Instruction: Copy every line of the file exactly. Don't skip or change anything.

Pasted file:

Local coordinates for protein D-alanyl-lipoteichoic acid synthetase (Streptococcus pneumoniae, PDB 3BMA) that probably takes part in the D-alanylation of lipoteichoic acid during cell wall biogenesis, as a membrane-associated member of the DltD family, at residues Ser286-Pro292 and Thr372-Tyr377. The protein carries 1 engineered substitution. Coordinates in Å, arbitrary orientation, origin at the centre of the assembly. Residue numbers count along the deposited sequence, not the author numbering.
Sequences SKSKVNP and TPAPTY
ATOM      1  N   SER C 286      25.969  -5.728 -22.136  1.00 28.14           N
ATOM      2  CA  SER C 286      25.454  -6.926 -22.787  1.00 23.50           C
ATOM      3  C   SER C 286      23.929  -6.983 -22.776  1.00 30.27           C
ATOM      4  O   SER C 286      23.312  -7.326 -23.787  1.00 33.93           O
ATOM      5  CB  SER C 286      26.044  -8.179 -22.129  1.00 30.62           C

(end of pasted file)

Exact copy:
Local coordinates for protein D-alanyl-lipoteichoic acid synthetase (Streptococcus pneumoniae, PDB 3BMA) that probably takes part in the D-alanylation of lipoteichoic acid during cell wall biogenesis, as a membrane-associated member of the DltD family, at residues Ser286-Pro292 and Thr372-Tyr377. The protein carries 1 engineered substitution. Coordinates in Å, arbitrary orientation, origin at the centre of the assembly. Residue numbers count along the deposited sequence, not the author numbering.
Sequences SKSKVNP and TPAPTY
ATOM      1  N   SER C 286      25.969  -5.728 -22.136  1.00 28.14           N
ATOM      2  CA  SER C 286      25.454  -6.926 -22.787  1.00 23.50           C
ATOM      3  C   SER C 286      23.929  -6.983 -22.776  1.00 30.27           C
ATOM      4  O   SER C 286      23.312  -7.326 -23.787  1.00 33.93           O
ATOM      5  CB  SER C 286      26.044  -8.179 -22.129  1.00 30.62           C